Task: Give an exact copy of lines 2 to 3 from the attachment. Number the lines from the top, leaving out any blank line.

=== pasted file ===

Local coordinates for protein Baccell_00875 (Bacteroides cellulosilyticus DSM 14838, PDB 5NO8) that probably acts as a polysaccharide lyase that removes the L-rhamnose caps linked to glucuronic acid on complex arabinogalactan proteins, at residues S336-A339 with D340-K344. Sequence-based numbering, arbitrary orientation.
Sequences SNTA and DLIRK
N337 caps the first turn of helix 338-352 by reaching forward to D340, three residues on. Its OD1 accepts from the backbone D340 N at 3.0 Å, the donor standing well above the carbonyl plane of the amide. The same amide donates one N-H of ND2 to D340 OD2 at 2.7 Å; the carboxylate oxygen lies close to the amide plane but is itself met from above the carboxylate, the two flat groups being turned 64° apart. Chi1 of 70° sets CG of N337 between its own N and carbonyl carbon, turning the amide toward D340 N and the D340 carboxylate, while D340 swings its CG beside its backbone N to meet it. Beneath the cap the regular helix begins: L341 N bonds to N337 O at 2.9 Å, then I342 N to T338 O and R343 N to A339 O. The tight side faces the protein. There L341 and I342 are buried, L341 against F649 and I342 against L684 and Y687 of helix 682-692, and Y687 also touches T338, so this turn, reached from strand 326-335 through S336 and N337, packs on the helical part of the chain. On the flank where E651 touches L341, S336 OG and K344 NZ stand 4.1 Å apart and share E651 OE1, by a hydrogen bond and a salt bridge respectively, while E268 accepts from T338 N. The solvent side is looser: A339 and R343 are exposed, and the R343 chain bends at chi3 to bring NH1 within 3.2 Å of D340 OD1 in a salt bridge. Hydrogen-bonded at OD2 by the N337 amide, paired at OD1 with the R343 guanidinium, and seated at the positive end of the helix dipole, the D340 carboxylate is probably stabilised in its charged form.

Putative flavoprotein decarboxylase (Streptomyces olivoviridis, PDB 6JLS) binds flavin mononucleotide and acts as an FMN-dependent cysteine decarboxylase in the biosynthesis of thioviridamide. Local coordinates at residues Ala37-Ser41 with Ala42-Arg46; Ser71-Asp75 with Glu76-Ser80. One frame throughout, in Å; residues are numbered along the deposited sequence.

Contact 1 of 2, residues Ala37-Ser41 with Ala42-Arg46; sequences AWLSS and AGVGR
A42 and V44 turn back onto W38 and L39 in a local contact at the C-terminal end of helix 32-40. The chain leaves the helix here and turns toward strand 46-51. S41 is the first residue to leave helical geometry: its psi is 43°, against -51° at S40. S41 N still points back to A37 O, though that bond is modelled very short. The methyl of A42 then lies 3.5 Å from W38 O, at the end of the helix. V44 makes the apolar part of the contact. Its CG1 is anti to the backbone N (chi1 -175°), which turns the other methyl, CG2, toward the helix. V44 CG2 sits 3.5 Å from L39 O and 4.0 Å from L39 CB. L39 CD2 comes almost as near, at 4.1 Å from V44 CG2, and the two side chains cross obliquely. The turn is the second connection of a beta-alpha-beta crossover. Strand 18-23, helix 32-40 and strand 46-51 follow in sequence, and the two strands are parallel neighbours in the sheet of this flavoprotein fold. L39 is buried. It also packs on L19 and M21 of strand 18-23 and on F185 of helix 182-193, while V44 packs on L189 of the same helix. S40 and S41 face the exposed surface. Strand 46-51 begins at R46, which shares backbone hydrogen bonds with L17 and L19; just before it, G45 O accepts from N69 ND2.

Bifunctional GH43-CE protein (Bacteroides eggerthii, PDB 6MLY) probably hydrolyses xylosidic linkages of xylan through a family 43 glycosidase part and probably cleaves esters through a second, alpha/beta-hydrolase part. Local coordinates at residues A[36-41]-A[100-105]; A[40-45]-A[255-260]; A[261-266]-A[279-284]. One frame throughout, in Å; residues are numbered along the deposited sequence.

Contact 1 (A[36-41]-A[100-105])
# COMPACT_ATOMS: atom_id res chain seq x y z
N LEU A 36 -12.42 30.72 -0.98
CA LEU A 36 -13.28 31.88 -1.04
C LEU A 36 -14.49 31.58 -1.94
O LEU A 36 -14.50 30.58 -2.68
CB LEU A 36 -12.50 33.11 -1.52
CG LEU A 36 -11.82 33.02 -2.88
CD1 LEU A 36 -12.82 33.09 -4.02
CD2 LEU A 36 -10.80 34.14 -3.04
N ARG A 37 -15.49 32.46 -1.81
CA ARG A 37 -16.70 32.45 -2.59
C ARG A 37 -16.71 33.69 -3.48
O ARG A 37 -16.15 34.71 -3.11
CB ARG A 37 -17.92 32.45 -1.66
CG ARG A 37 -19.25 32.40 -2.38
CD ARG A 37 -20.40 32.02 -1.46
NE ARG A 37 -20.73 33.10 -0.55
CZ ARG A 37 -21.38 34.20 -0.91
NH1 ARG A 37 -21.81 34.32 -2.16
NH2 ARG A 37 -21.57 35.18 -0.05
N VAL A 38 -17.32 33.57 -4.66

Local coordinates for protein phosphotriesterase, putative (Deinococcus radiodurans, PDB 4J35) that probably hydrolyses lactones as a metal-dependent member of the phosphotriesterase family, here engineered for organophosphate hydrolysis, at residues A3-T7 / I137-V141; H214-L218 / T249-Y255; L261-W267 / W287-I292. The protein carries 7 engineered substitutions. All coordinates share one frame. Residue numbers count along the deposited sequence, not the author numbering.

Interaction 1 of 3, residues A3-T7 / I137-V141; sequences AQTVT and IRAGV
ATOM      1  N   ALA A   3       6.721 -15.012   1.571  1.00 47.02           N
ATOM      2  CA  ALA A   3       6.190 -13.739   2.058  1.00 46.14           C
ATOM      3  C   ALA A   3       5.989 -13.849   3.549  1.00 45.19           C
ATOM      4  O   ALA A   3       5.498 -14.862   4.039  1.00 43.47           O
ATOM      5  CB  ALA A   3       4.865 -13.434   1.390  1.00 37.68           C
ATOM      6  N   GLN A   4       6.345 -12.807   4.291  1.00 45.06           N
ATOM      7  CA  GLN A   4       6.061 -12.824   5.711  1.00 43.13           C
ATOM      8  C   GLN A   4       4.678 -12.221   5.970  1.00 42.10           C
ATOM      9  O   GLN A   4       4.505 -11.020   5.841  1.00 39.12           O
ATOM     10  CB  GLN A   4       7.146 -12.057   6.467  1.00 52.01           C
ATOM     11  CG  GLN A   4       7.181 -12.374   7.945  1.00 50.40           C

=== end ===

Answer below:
Sequences SNTA and DLIRK
N337 caps the first turn of helix 338-352 by reaching forward to D340, three residues on. Its OD1 accepts from the backbone D340 N at 3.0 Å, the donor standing well above the carbonyl plane of the amide. The same amide donates one N-H of ND2 to D340 OD2 at 2.7 Å; the carboxylate oxygen lies close to the amide plane but is itself met from above the carboxylate, the two flat groups being turned 64° apart. Chi1 of 70° sets CG of N337 between its own N and carbonyl carbon, turning the amide toward D340 N and the D340 carboxylate, while D340 swings its CG beside its backbone N to meet it. Beneath the cap the regular helix begins: L341 N bonds to N337 O at 2.9 Å, then I342 N to T338 O and R343 N to A339 O. The tight side faces the protein. There L341 and I342 are buried, L341 against F649 and I342 against L684 and Y687 of helix 682-692, and Y687 also touches T338, so this turn, reached from strand 326-335 through S336 and N337, packs on the helical part of the chain. On the flank where E651 touches L341, S336 OG and K344 NZ stand 4.1 Å apart and share E651 OE1, by a hydrogen bond and a salt bridge respectively, while E268 accepts from T338 N. The solvent side is looser: A339 and R343 are exposed, and the R343 chain bends at chi3 to bring NH1 within 3.2 Å of D340 OD1 in a salt bridge. Hydrogen-bonded at OD2 by the N337 amide, paired at OD1 with the R343 guanidinium, and seated at the positive end of the helix dipole, the D340 carboxylate is probably stabilised in its charged form.